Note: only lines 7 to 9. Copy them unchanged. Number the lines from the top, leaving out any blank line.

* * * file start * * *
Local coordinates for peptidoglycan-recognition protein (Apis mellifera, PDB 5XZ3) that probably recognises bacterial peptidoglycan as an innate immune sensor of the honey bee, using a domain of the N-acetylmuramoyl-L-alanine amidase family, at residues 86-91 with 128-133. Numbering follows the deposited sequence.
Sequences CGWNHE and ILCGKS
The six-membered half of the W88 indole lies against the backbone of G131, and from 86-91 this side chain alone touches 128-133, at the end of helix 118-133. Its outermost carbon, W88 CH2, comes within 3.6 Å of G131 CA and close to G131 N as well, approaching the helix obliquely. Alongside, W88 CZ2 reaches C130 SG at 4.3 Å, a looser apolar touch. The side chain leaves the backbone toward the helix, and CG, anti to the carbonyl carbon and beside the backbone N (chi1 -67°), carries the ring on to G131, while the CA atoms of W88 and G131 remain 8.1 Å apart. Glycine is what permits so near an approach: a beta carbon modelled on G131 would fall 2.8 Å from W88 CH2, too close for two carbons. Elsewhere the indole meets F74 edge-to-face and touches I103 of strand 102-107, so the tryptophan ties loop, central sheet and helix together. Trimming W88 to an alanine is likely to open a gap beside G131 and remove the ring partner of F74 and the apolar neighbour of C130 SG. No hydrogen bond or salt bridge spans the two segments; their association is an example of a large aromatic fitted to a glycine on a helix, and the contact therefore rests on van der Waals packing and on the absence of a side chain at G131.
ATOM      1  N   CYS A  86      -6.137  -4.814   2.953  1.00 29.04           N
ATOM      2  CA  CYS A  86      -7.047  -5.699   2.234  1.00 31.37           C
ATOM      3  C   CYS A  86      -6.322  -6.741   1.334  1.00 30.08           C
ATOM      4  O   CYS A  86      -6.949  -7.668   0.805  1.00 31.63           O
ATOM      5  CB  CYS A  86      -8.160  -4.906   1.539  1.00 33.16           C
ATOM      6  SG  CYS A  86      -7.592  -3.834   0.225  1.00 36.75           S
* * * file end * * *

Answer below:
ATOM      4  O   CYS A  86      -6.949  -7.668   0.805  1.00 31.63           O
ATOM      5  CB  CYS A  86      -8.160  -4.906   1.539  1.00 33.16           C
ATOM      6  SG  CYS A  86      -7.592  -3.834   0.225  1.00 36.75           S